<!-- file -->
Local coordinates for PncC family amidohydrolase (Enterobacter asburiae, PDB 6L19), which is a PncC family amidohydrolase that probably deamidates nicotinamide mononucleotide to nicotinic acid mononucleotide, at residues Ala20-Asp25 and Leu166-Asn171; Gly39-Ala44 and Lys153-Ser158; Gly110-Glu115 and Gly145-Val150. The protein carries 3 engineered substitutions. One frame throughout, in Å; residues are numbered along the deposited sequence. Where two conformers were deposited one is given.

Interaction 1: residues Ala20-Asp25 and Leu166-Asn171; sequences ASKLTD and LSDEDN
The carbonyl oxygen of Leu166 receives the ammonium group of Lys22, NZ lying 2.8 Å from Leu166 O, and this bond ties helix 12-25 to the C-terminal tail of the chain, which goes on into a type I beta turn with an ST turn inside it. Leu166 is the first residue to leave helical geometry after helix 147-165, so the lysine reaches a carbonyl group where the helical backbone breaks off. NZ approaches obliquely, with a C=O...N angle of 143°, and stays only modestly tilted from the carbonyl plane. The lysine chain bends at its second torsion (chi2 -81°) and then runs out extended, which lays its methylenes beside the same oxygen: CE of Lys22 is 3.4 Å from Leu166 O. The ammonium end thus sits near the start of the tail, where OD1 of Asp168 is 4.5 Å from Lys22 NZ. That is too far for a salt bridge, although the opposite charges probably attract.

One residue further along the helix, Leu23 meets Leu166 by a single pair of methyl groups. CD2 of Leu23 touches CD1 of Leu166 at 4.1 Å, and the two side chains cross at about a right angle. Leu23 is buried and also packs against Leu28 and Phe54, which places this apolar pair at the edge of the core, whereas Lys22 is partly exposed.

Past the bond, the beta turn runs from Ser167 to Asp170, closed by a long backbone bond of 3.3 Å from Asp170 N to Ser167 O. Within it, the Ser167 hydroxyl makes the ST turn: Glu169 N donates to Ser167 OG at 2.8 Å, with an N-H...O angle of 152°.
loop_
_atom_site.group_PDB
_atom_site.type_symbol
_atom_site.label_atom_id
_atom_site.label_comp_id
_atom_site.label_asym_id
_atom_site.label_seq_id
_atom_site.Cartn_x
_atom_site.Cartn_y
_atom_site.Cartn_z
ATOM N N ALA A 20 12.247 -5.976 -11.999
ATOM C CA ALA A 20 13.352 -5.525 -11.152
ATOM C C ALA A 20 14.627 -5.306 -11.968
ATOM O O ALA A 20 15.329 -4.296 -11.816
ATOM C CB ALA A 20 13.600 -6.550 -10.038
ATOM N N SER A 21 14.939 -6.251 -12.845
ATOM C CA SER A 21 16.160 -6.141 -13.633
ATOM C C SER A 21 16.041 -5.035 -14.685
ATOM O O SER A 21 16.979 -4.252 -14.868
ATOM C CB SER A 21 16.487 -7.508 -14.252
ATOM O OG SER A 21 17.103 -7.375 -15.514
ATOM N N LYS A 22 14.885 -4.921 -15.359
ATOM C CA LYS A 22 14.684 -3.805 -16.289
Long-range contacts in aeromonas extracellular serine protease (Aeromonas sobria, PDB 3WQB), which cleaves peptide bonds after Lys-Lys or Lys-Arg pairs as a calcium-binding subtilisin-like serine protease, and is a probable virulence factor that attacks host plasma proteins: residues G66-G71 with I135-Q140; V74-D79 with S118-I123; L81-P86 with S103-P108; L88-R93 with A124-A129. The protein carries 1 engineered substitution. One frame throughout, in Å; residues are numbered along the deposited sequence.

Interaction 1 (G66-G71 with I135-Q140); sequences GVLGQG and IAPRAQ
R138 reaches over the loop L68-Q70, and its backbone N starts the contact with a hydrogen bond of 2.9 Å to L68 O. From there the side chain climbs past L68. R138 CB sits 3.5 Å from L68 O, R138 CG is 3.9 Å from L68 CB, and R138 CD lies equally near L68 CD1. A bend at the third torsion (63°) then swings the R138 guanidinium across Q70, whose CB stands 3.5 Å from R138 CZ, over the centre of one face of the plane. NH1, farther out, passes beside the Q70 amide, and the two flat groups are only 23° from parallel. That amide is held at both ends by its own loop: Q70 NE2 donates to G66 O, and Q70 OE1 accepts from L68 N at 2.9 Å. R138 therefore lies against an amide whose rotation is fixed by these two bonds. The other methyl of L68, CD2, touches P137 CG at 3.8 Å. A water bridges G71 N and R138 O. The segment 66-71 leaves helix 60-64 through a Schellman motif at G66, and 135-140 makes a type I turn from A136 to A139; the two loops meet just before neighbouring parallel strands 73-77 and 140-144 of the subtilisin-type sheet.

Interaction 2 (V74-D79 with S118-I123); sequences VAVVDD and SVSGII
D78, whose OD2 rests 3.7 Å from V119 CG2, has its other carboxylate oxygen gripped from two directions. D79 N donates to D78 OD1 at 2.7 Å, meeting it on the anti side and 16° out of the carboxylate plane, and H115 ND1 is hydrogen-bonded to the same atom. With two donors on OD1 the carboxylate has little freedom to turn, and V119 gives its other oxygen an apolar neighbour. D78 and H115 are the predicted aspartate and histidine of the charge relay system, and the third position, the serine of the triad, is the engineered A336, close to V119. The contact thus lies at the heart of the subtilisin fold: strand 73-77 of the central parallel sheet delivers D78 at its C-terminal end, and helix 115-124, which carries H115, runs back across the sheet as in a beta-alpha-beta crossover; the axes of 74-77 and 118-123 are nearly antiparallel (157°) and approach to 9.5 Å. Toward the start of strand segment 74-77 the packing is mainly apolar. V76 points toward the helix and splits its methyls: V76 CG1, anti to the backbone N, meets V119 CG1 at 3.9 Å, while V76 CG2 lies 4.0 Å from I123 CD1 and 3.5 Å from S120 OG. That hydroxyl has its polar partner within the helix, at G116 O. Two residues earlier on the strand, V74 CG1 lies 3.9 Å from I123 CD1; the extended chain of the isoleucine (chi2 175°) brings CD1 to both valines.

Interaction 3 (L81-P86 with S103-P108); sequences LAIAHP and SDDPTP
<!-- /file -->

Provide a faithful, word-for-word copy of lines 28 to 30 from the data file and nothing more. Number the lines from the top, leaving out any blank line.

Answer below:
ATOM C CA LYS A 22 14.684 -3.805 -16.289
Long-range contacts in aeromonas extracellular serine protease (Aeromonas sobria, PDB 3WQB), which cleaves peptide bonds after Lys-Lys or Lys-Arg pairs as a calcium-binding subtilisin-like serine protease, and is a probable virulence factor that attacks host plasma proteins: residues G66-G71 with I135-Q140; V74-D79 with S118-I123; L81-P86 with S103-P108; L88-R93 with A124-A129. The protein carries 1 engineered substitution. One frame throughout, in Å; residues are numbered along the deposited sequence.

Interaction 1 (G66-G71 with I135-Q140); sequences GVLGQG and IAPRAQ